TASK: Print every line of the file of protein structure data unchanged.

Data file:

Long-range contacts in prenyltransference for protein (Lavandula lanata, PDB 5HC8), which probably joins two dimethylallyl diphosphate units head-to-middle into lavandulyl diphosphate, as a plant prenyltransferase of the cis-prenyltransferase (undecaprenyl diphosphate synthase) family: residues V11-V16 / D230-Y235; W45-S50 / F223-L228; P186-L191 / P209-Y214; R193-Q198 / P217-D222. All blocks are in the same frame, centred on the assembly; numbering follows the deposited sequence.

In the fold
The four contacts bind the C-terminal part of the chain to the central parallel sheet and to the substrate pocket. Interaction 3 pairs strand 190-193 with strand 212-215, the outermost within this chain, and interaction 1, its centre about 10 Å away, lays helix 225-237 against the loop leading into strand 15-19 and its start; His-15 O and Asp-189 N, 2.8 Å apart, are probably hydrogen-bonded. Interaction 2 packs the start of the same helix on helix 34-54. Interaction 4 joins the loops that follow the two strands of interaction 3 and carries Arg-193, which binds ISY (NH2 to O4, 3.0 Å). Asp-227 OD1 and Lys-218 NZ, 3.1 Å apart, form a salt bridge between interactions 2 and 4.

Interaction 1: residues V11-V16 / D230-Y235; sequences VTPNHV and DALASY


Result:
Long-range contacts in prenyltransference for protein (Lavandula lanata, PDB 5HC8), which probably joins two dimethylallyl diphosphate units head-to-middle into lavandulyl diphosphate, as a plant prenyltransferase of the cis-prenyltransferase (undecaprenyl diphosphate synthase) family: residues V11-V16 / D230-Y235; W45-S50 / F223-L228; P186-L191 / P209-Y214; R193-Q198 / P217-D222. All blocks are in the same frame, centred on the assembly; numbering follows the deposited sequence.

In the fold
The four contacts bind the C-terminal part of the chain to the central parallel sheet and to the substrate pocket. Interaction 3 pairs strand 190-193 with strand 212-215, the outermost within this chain, and interaction 1, its centre about 10 Å away, lays helix 225-237 against the loop leading into strand 15-19 and its start; His-15 O and Asp-189 N, 2.8 Å apart, are probably hydrogen-bonded. Interaction 2 packs the start of the same helix on helix 34-54. Interaction 4 joins the loops that follow the two strands of interaction 3 and carries Arg-193, which binds ISY (NH2 to O4, 3.0 Å). Asp-227 OD1 and Lys-218 NZ, 3.1 Å apart, form a salt bridge between interactions 2 and 4.

Interaction 1: residues V11-V16 / D230-Y235; sequences VTPNHV and DALASY